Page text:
By John Noblitt, MAEd, CBET
Many HTM professionals who take the certification exam will tell you their lowest scores came on the electronics section. The reason for this, I believe, is that the exam still has component-level electronic questions, but for various reasons, many technicians and shops are no longer troubleshooting faults to the component level. So this month, to help you in your certification quest, let us take another look at electronics topics.
In previous articles, I have written about basic electronic theory such as Kirchhoff’s laws, which expand on Georg Ohm’s generalized laws of the relationship of resistance, current, and voltage. This information will be extremely important to anyone who seeks certification, since it is used to evaluate electronic circuit operations. In this article I will move on to JFETs, MOSFETs, and some similarities to bipolar transistors.
In electronics we refer to junction field-effect transistors, or JFETs, as unipolar devices because their operation relies on one type of charge. Depending on your preference, it relies on either free electron flow or hole flow. You may relate these concepts to conventional flow or electron flow. Conventional flow assumes current flows from positive to negative, while electron flow assumes current flows from negative to positive. It does not matter which type of flow you use as long as you use the same theorem consistently in your analysis of electronic circuits. As my electronics instructor Norm Svee told me, “Ohm had a 50/50 chance, and he blew it.” It wasn’t until science later understood electrons were negatively charged particles that electron flow theory emerged.
Field-effect transistors, or FETs, are similar to bipolar transistors in that they also have three terminals, but instead of an emitter, base, and collector, FETs have a source, gate, and drain. Bipolar transistors are very good at voltage gain, but the FET families of devices are better suited for current gain. Both devices can be used as amplifiers or switches in electronic circuits (think saturation and cut-off for switches), but the FET family can switch from one state to the other more quickly and are smaller in size, so their application in computers is more widespread. This is because there are no minority carriers in JFETs or metal–oxide–semiconductor field-effect transistors (MOSFETs).
Other similarities between bipolar and unipolar transistors are the supply voltages. In bipolar devices, we have the base supply or VBB, and the collector supply voltages, or VCC. In the FET family, we have VGG or gate supply and VDD or drain supply. JFETs are known as voltage-controlled devices because the gate voltage controls the output current. The gate-to-source voltage, or VGS, determines how much current flows from the source to the drain.
Figure 1 shows a schematic symbol for a JFET on the left and the physical construction of the JFET on the right. With transistors there are PNP and NPN types, and with FETs there are N-channel and P-channel devices. This depends on how the channel is doped. You can determine which type of device you have by the way the gate p-n junction is oriented. In Figure 1, the negative side of the gate diode, or the cathode, is toward the channel, making the device an N-channel JFET.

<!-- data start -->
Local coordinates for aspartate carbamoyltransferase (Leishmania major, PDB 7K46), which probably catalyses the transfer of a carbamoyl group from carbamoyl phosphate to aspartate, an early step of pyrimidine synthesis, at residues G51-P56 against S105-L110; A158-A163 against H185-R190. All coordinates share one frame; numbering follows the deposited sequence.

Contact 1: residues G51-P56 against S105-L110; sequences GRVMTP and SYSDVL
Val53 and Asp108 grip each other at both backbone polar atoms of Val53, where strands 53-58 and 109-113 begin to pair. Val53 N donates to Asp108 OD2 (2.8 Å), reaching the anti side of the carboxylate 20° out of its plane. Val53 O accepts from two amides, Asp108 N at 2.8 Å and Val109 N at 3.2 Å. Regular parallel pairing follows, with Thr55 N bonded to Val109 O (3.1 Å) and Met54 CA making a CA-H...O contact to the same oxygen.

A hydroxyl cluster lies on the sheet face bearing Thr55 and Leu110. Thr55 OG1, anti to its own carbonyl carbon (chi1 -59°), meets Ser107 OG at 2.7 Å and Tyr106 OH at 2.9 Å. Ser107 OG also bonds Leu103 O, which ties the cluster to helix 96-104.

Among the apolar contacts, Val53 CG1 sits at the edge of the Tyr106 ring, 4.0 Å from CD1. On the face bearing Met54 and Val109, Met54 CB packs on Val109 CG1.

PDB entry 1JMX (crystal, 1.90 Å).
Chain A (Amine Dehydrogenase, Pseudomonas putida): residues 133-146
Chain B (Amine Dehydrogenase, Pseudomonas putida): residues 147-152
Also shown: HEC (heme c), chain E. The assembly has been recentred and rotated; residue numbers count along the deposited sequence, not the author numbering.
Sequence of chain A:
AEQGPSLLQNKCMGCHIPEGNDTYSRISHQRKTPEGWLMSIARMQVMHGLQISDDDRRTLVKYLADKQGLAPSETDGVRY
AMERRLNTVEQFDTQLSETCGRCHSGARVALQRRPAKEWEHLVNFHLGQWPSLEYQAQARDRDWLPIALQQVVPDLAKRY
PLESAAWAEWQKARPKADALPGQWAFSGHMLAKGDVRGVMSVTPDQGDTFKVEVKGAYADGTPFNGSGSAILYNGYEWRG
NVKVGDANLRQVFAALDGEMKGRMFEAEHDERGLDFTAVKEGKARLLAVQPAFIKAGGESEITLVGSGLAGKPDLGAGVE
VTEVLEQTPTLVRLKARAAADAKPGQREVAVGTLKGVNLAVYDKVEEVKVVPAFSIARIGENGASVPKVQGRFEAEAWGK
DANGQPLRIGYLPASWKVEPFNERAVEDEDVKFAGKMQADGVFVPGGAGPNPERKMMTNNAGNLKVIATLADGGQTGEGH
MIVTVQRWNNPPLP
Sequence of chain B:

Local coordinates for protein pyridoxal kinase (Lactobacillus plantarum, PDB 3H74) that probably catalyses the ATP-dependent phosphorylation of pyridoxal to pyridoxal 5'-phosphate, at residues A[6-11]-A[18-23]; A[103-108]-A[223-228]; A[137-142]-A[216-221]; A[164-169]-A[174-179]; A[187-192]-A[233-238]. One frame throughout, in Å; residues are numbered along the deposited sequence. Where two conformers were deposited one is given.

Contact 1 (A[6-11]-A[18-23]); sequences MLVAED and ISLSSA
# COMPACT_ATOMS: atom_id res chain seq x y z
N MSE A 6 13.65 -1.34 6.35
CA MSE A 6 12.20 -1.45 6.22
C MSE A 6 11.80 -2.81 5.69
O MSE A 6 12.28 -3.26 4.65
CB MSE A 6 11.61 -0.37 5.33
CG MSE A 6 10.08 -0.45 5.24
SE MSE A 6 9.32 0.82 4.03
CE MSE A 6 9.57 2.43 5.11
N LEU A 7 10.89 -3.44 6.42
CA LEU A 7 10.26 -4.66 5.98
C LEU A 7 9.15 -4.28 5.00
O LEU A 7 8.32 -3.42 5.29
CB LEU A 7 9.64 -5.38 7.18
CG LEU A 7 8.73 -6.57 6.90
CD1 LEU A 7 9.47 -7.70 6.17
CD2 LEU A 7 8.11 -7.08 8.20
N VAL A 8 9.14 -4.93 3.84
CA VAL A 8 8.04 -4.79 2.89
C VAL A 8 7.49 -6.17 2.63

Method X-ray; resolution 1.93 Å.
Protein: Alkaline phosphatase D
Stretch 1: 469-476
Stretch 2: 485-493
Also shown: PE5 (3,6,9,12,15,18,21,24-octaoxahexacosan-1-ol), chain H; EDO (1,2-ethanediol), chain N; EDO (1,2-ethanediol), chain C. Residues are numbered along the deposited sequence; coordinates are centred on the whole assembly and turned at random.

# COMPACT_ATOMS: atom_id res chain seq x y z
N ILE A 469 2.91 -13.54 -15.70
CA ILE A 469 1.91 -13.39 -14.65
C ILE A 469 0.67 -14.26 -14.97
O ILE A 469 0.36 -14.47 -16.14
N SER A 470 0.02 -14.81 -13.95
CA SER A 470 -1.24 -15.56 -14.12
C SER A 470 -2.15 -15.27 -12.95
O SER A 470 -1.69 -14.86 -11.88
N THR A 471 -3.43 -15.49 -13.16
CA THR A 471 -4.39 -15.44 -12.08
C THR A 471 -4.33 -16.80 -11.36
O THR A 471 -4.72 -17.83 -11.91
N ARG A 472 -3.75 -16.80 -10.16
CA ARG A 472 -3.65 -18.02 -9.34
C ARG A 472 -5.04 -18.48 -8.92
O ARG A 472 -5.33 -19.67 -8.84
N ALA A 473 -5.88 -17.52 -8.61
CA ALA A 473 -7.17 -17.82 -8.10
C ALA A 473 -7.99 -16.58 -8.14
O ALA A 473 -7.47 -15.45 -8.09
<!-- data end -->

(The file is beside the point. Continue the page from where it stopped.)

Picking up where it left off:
There are two modes of operations for FETs: depletion mode and enhancement mode. JFETs will always be used in the depletion mode, while MOSFETs can be used in either one. These modes of operation describe whether the device is on or off with 0 VGS. Depletion mode is an ON state and Enhancement mode is an OFF state, given an 0 VGS. Because the JFET is always in the depletion mode and gate current is undesirable, the gate voltage is in reverse bias. We want all the current to flow from source to drain and the gate voltage to control how much current flows in the channel. Given the diagrams in Figure 1 of the N-channel JFET, if we apply a negative voltage to the gate, which is a P material, the channel will become smaller as the negative gate voltage increases. This is no more than a function of the law of charges, which states that like charges repel and opposite charges attract.
Some technicians may refer to these two modes of operation in the MOSFET as follows: If you move the gate voltage toward the drain voltage, you will enhance the current flow in the channel. If you move the gate voltage away from the drain voltage, you will deplete the channel of current flow. Please note the difference between the schematic symbols in Figure 2 in the D MOSFET and the E MOSFET. Enhancement-mode MOSFETs will always be noted by the broken line in the “channel.” However, both of these two MOSFETs are N-channel devices.
I hope you find this material useful in your journey to become a CBET. We will continue this discussion of electronics when my next column takes a look at thyristors. 24×7
1) In the MOSFET schematic below, what mode of operation is utilized?
2) JFETs will always be used in what mode of operation?
3) FETs are usually used as amplifiers for what?
4) As VGG moves toward VDD, the FET device is said to be more toward which mode of operation?
Answers: 1–b; 2–b; 3–c; 4–c.
John Noblitt, MAEd, CBET, is the BMET program director at Caldwell Community College and Technical Institute, Hudson, NC. For more information, contact firstname.lastname@example.org.